The online calculator below parses the set of training examples, then computes the information gain for each attribute/feature. If you are unsure what it is all about, or you want to see the formulas, read the explanation below the calculator.
Note: Training examples should be entered as a csv list, with a semicolon used as a separator. The first row is considered to be a row of labels, first attributes/features labels, then the class label. All other rows are examples. The default data in this calculator is the famous example of the data for the "Play Tennis" decision tree
Information gain and decision trees
Information gain is a metric that is particularly useful in building decision trees. A decision tree is a flowchart-like structure in which each internal node represents a "test" on an attribute (e.g. whether a coin flip comes up heads or tails), each branch represents the outcome of the test, and each leaf node represents a class label (the decision taken after computing all the attributes). The paths from root to leaf represent classification rules.1
Let's look at the calculator's default data.
Attributes to be analyzed are:
- Outlook: Sunny/Overcast/Rain
- Humidity: High/Normal
- Wind: True/False
- Temperature: Hot/Mild/Cool
Class label is:
- Play: Yes/No
So, by analyzing the attributes one by one, the algorithm should effectively answer the question: "Should we play tennis?" Thus, in order to perform as few steps as possible, we need to choose the best decision attribute on each step – the one that gives us maximum information.
How do we measure the information that each attribute can give us? One of the ways is to measure the reduction in entropy, and this is exactly what Information Gain metric does.
Lets get back to the example. In our training set we have five examples labelled as "No" and nine examples labelled as "Yes". According to the well-known Shannon Entropy formula, the current entropy is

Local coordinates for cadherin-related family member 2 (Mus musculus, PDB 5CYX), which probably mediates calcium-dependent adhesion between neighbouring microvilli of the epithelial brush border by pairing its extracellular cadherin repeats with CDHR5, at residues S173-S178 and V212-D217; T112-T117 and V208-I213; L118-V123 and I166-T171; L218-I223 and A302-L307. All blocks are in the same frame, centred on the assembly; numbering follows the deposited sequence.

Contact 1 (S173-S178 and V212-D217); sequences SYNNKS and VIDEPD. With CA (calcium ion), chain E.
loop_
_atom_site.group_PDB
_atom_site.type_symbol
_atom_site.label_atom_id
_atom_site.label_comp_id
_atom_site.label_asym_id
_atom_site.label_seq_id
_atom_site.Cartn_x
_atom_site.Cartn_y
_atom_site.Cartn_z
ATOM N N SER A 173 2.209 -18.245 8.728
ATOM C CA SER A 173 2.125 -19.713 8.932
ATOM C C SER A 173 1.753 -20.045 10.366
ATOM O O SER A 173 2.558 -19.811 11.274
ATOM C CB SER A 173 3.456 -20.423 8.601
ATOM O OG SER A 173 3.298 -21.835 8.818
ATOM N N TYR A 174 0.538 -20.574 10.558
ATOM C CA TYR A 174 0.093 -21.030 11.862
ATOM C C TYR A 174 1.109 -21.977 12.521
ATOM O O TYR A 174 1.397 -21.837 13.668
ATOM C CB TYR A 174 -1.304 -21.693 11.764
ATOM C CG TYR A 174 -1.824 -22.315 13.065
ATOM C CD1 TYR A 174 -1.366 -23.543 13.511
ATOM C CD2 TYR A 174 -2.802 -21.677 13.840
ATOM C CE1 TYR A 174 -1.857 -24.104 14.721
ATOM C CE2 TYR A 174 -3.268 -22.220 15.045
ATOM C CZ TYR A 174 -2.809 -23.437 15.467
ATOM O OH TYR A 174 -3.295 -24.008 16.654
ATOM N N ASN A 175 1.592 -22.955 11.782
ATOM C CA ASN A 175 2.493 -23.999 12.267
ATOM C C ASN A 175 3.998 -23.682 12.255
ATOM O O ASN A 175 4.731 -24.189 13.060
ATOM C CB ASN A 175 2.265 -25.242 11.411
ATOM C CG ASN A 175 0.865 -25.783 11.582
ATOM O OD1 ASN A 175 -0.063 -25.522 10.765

Now, let's imagine we want to classify an example. We decide to test the "Windy" attribute first. Technically, we are performing a split on the "Windy" attribute.
If the value of the "Windy" attribute is "True", we are left with six examples. Three of them have "Yes" as the Play label, and three of them have "No" as the Play label.
Their entropy is
So, if our example under test has "True" as the "Windy" attribute, we are left with more uncertainty than before.
Now, if the value of the "Windy" attribute is "False", we are left with eight examples. Six of them have "Yes" as the Play label, and two of them have "No" as the Play label.
Their entropy is
This is, of course, better than our initial 0.94 bits of entropy (if we are lucky enough to get "False" in our example under test).
In order to estimate entropy reduction in general, we need to average using the probability to get "True" and "False" attribute values. We have six examples with a "True" value of the "Windy" attribute and eight examples with a "False" value of the "Windy" attribute. So, the average entropy after the split would be
Thus, our initial entropy is 0.94, and the average entropy after the split on the "Windy" attribute is 0.892. Hence the information gain as reduction in entropy is
The general formula for the information gain for the attribute a is
- a set of training examples, each of the form where is the value of the attribute or feature of example and is the corresponding class label,
- the entropy of T conditioned on a (Conditional entropy)
The conditional entropy formula is
- the set of training examples of T such for which attribute a is equal to v
Using this approach, we can find the information gain for each of the attributes, and find out that the "Outlook" attribute gives us the greatest information gain, 0.247 bits. Now we can conclude that the first split on the "Windy" attribute was a really bad idea, and the given training examples suggest that we should test on the "Outlook" attribute first.
On a final note. You might wonder why we need a decision tree if we can just provide the decision for each combination of attributes. Of course you can, but even for this small example, the total number of combinations is 3*2*2*3=36. From the other side, we have just used a subset of combinations (14 examples) to train our algorithm (by building a decision tree) and now it can classify all other combinations without our help. That's the point of machine learning.